Power Play: Part I

Part I: Factors to Consider When Connecting To International Power In Part I of this two-part series, we'll discuss four key factors to take into account when preparing your boat to connect to international shorepower. Shorepower is an increasingly vital service for the modern cruising boat. Many boats have most, if not all, the comforts of home-and those comforts come with a nearly insatiable appetite for electrical power. Most larger cruising boats have generators aboard, but running them constantly can be expensive and won't help you make friends at the dock. Fortunately, many modern (and even not-so-modern) marinas offer shorepower for visiting yachts. But before you arrive at that dream cruising port and plug in your TV, microwave, air conditioner, and laptop, it pays to make some careful preparations for the variety of shorepower standards you'll encounter.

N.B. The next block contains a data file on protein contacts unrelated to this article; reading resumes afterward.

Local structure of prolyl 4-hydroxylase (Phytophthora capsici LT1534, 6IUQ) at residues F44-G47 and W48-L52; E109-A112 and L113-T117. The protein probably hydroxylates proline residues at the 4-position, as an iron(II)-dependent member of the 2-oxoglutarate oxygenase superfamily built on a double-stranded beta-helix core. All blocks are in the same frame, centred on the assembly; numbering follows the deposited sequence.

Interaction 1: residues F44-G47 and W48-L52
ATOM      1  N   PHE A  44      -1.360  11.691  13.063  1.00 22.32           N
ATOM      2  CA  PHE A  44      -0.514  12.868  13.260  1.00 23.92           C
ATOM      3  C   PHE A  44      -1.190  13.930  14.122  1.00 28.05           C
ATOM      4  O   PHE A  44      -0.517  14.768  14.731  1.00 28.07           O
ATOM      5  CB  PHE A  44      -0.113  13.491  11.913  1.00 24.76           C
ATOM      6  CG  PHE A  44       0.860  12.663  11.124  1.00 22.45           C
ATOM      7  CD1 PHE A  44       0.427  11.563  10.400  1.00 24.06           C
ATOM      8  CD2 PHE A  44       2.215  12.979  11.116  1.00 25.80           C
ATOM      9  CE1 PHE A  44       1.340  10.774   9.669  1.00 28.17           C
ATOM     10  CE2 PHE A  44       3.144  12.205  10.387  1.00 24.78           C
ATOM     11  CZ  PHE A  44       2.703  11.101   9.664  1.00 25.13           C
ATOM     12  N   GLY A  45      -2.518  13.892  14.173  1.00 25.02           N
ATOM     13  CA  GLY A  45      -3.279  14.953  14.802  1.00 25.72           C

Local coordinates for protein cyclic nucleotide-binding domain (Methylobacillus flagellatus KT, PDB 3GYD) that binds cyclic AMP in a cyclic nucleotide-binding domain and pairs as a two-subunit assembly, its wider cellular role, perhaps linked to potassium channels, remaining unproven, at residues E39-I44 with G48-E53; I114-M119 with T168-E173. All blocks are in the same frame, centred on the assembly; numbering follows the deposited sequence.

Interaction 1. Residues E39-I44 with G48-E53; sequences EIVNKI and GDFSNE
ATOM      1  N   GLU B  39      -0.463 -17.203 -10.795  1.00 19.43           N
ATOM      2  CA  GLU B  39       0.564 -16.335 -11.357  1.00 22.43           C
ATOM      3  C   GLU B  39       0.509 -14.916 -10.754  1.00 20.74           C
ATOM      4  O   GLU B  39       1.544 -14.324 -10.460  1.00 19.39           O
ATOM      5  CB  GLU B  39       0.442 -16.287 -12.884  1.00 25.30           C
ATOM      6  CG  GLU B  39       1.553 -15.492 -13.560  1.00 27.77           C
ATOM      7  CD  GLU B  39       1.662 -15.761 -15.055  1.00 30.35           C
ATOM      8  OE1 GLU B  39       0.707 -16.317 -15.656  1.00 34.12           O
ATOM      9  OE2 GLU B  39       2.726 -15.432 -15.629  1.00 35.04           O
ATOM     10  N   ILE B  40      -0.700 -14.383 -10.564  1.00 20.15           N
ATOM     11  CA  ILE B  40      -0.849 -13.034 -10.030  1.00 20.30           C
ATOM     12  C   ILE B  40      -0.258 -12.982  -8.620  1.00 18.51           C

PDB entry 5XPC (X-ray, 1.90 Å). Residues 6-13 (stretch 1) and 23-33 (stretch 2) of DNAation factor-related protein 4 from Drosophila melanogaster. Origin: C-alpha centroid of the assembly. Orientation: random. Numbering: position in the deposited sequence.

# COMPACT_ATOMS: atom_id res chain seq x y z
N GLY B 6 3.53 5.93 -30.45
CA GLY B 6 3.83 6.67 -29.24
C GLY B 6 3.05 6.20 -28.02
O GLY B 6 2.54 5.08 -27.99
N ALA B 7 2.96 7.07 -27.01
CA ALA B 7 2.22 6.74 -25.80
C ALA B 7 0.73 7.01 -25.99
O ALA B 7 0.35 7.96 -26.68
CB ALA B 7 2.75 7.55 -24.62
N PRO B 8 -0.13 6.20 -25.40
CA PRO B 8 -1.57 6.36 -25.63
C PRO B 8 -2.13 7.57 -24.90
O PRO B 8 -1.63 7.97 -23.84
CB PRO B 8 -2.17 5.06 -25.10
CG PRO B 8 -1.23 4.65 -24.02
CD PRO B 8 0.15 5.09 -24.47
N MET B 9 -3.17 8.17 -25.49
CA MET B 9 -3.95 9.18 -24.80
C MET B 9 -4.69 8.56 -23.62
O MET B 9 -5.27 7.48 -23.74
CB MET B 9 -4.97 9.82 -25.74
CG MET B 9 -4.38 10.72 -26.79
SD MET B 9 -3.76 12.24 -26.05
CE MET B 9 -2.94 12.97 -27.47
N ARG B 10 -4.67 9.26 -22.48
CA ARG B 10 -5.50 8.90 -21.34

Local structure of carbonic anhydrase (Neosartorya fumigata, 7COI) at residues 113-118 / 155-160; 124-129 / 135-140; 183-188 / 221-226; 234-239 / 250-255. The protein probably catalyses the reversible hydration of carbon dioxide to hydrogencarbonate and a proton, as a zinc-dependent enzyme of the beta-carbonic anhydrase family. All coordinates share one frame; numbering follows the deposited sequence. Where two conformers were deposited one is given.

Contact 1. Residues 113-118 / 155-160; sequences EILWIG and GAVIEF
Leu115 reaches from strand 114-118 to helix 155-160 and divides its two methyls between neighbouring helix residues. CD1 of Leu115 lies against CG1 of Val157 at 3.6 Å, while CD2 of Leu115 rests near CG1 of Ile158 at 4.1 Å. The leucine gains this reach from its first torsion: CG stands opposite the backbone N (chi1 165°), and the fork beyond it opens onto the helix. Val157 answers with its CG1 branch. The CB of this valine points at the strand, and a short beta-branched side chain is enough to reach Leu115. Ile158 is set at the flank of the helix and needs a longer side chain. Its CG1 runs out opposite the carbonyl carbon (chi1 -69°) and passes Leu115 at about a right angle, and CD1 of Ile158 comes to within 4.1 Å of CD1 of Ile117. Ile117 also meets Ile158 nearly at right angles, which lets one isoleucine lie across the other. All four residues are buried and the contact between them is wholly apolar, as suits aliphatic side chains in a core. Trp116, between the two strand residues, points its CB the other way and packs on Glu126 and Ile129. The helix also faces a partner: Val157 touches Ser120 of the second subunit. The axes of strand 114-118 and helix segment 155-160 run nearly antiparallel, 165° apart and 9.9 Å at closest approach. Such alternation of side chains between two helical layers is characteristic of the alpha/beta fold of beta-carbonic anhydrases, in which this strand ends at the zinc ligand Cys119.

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Part I: Factors to Consider When Connecting To International Power

In Part I of this two-part series, we'll discuss four key factors to take into account when preparing your boat to connect to international shorepower.

Shorepower is an increasingly vital service for the modern cruising boat. Many boats have most, if not all, the comforts of home-and those comforts come with a nearly insatiable appetite for electrical power. Most larger cruising boats have generators aboard, but running them constantly can be expensive and won't help you make friends at the dock.